"Our results show that plaques may be a more important factor in determining which people are at greater risk for cognitive impairment or other memory diseases such as Alzheimer's disease," study author Yen Ying Lim of the University of Melbourne. "Unfortunately, testing for the APOE genotype is easier and much less costly than conducting amyloid imaging."
The study involved 141 people with an average age of 76 who were free of any problems in memory and thinking, who underwent PET brain scans and were tested for the APOE gene.
Their memory and thinking was then tracked for 18 months, using a set of computer-based cognitive assessments based on playing card games and remembering word lists.
The study, published in the journal Neurology, found after 1 1/2 years, people who had more brain plaques at the start of the study had up to 20 percent greater decline on the computer based assessments of memory than did those who had fewer brain plaques.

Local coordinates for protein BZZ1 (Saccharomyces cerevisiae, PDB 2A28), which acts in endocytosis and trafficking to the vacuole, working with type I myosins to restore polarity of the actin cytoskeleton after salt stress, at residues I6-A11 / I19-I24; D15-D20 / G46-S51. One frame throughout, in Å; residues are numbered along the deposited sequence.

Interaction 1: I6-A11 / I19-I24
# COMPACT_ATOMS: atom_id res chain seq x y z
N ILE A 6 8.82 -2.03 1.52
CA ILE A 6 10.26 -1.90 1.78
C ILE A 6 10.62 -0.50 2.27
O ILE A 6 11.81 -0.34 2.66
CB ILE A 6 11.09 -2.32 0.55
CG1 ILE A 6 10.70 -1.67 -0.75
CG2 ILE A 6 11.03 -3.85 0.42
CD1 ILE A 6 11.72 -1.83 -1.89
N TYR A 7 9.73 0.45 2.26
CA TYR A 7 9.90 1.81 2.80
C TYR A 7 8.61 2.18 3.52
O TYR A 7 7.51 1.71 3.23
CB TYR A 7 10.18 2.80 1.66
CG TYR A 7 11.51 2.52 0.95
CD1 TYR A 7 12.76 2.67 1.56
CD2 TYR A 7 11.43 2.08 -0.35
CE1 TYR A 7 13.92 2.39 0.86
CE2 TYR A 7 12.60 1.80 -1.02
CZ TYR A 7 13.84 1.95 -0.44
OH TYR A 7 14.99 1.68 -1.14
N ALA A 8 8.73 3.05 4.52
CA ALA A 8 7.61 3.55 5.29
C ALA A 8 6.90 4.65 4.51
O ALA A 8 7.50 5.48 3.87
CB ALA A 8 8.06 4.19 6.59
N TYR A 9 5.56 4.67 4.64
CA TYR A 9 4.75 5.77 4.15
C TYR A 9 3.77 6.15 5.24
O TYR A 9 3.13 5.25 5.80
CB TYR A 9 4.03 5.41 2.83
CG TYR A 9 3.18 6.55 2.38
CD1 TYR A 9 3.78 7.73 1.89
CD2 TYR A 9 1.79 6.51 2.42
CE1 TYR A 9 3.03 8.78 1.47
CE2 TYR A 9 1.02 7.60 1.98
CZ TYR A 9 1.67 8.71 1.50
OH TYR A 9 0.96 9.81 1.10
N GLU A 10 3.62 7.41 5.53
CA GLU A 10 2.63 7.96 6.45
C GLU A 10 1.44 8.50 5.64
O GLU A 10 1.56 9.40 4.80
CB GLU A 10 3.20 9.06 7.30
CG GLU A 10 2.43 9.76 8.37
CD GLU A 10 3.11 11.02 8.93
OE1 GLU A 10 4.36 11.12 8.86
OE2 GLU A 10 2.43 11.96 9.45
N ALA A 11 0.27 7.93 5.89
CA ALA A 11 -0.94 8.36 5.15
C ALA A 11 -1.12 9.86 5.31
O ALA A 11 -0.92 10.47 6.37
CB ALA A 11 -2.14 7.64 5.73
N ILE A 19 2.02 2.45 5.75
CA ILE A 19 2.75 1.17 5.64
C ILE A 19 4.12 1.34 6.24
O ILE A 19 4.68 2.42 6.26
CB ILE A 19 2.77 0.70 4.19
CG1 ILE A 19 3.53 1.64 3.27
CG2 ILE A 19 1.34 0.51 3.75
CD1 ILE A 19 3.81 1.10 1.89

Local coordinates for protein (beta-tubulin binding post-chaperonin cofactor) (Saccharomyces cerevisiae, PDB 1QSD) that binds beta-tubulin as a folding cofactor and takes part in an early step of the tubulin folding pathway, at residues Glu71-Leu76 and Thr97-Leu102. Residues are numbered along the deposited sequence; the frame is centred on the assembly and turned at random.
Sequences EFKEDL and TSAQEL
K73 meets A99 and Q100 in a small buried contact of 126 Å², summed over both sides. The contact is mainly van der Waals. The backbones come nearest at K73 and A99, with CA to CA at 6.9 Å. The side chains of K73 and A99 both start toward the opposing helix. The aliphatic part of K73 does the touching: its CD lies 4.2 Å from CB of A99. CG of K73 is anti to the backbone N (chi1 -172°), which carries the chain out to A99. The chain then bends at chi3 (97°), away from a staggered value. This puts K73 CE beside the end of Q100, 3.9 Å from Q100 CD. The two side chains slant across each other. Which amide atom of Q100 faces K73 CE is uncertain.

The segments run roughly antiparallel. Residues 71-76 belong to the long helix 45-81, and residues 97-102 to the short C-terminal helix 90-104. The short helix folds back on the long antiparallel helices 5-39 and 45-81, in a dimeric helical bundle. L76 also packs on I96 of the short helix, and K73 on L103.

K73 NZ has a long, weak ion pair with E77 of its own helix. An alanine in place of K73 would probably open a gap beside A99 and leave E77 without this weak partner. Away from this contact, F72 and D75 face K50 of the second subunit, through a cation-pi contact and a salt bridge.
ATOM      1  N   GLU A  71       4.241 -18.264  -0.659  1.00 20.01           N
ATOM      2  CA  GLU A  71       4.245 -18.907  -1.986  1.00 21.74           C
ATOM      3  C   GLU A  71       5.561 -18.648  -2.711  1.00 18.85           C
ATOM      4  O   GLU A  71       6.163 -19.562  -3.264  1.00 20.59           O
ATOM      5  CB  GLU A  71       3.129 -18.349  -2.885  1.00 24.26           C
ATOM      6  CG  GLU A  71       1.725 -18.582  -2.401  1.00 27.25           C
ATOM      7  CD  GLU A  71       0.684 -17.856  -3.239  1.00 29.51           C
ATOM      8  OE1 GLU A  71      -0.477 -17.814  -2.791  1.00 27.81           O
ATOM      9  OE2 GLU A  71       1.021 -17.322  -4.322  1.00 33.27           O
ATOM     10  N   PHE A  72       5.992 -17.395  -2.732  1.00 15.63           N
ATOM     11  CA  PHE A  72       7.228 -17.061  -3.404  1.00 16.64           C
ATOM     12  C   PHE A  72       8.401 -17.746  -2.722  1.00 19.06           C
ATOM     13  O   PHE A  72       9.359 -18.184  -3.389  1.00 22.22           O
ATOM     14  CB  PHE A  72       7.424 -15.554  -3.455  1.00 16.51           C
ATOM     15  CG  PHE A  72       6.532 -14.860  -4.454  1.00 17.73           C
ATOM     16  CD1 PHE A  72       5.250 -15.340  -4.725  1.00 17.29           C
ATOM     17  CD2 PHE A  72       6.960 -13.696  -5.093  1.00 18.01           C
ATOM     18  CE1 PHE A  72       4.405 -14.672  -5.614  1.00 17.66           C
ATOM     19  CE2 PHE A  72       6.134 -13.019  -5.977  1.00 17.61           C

The study found carriers of the APOE 4 allele also showed greater decline on the memory assessments than those who did not have the allele, but carrying the 4 allele did not change the decline in memory related to the plaques.